I’m making more of an effort to eat healthy these days to make up for my gym aversion, though. I made this quinoa primavera courtesy of my Whole Foods app:

Ingredients:

quinoa primavera

1 c quinoa
2 c water
1 tbsp extra virgin olive oil
½ c finely chopped red onion
½ lb asparagus, ends cut off and discarded, the rest cut into spears
2 cloves garlic, finely chopped
1 c frozen peas, thawed
1 c shredded cooked chicken
1 c thinly sliced spinach leaves
1 tsp paprika (my addition)
juice of one lemon (my addition)
salt and pepper, to taste

You start by rinsing quinoa under cold water, and then drain it. Combine water and quinoa in a medium saucepan, and bring it to a boil. Reduce to a simmer, cover and cook for 15-20 minutes or until water is absorbed.

I had no cooked chicken in the house, so I bought thin breasts and seasoned them with paprika, salt and pepper. I baked in the oven at 350 degrees for 40 minutes, and removed from the oven.

Meanwhile, I heated the olive oil in a large skillet over medium heat, and then added onion and asparagus. Cook about 5-7 minutes, stirring often. Add garlic and peas, cook for one more minute. Stir in chicken and quinoa, add spinach and stir until it wilts, 3-5 minutes. I added lemon juice, salt and pepper, and ate.

Admittedly, this dish is kind of bland. I hate to waste food, so I added hot sauce when I ate it the next few nights. In retrospect, it would have been good if it were made to be creamy, so I think next time I’ll add Greek yogurt or something to give it some body.

That was the first Whole Foods app recipe I made, and it was kind of a fail despite looks. I learned my lesson judging the spin class too soon last time, and have deprived myself of nearly 3 years of a rock hard bod because of it. And, so, I gave it another chance.

I made a kale, mushroom and polenta sauté courtesy of the Whole Foods app.

kale, mushroom, tomato and polenta saute

Ingredients:

Canola oil cooking spray
½ lb button mushrooms, sliced
salt and pepper
red pepper flakes (my addition)
red onion, sliced (my addition)
5 Roma tomatoes, slice (my addition, it called for sundried tomatoes)
2 cloves garlic, finely chopped
1 bunch kale, roughly chopped
1 18-oz roll pre-cooked polenta, sliced
¼ c grated Parmesan cheese

I learned my lesion before with the bland quinoa recipe, so I manipulated this one a bit. You start by heating a large skillet over medium-high heat with cooking spray. The recipe actually calls for olive oil, but I’m not one for greasy kale so I went spray instead. Add onions, mushrooms, salt and pepper, and cook for 5 minutes. Add tomatoes, garlic and polenta, and cook for another few. Add kale and ¼ c water, cover, reduce heat to medium-low and cook for another couple of minutes until the kale wilts. Toss well, season with salt, pepper, and red pepper flakes, and serve in a bowl. Top with Parmesan, and consume.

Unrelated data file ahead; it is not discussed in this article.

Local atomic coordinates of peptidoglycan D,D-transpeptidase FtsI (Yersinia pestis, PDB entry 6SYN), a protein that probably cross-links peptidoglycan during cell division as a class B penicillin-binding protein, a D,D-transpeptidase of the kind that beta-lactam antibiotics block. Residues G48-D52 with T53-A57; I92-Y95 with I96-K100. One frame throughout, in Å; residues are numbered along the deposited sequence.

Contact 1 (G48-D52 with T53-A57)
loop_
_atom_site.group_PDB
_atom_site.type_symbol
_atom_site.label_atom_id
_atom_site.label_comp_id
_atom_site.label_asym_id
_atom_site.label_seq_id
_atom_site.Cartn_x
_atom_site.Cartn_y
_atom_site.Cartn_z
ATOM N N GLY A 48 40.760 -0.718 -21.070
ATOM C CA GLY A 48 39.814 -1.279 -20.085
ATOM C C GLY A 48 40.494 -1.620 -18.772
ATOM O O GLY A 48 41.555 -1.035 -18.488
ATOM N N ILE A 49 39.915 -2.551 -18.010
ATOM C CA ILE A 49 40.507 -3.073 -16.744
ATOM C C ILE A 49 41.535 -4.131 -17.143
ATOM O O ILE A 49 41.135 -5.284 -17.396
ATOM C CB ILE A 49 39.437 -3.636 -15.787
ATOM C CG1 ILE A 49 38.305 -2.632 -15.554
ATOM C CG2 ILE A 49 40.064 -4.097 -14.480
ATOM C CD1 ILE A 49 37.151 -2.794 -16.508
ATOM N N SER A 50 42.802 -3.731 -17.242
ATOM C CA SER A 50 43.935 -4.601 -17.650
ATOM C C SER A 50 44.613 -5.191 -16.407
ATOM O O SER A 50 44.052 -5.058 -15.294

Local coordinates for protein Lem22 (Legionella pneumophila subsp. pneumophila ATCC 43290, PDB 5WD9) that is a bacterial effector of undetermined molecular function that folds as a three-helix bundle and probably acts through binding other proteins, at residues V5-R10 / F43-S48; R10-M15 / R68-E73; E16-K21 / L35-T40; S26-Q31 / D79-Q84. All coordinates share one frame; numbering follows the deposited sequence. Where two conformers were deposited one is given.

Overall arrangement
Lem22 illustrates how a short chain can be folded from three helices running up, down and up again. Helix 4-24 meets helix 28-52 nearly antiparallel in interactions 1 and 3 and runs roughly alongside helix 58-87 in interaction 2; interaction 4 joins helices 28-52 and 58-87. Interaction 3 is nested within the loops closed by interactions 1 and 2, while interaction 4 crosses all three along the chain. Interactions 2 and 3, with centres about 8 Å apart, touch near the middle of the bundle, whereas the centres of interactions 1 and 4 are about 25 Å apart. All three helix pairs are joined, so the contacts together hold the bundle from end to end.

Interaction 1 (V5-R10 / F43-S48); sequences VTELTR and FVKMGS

I’ve made many iterations of kale, but this has to be one of my favorites. It ties with the cannellini beans and lemon juice recipe, which is one of my old stand-bys. Delicious. Whole Foods app, you’ve redeemed yourself.

Now that it’s basically committed to Winter outside, I’ve decided it’s time to start making soups. Unfortunately, my immersion blender croaked earlier this summer while I was making salsa (sigh), and so I bought a new one earlier today. It’s Halloween weekend, so I figured it would be economically sound if I made a pumpkin soup that also happens to be a Weight Watchers recipe.

Don’t mind if I do.

adorbs

Ingredients:

3 ½ lb pumpkin
2 cloves garlic, peeled
3 c vegetable broth
1 ½ tsp fresh sage, minced
½ tsp salt
½ tsp ground allspice
¼ tsp ground cinnamon

This guy has nothing to do with anything, but I thought he was precious so he made this blog’s guest list.

You start by pre-heating the oven to 350 degrees. Coat a large baking sheet with aluminum foil. Cut pumpkin in half, horizontally, and scoop out seeds and membranes. Set pumpkin halves cut-side down, place garlic clove under each half. Bake one hour.

I baked these earlier this afternoon as make-ahead, and then stored them in the refrigerator as I dragged myself to yoga. I will never understand why I go to yoga so begrudgingly, but I’m always so insanely proud I went. It’s one of life’s mysteries, I suppose.

Later on, I scooped the pumpkin flesh out of the shells into a large bowl. Add garlic and two cups of broth. I then pureed with the immersion blender, which not surprisingly resulted in a kitchen covered in pumpkin guts. After the mixture is smooth, pour the puree into a large saucepan. Stir in remaining one cup of broth, sage, salt, allspice and cinnamon. Bring to a simmer over medium-high heat, reduce to low and simmer for about 10 minutes. Top with sage and serve.

I would add butter to this soup and a little heavy cream; although I’m not surprised Weight Watchers omitted those two fatties. They’ll make the guest list next time:

pumpkin soup with sage

 

19
Oct
11

brunch, zumba, roasted root veggies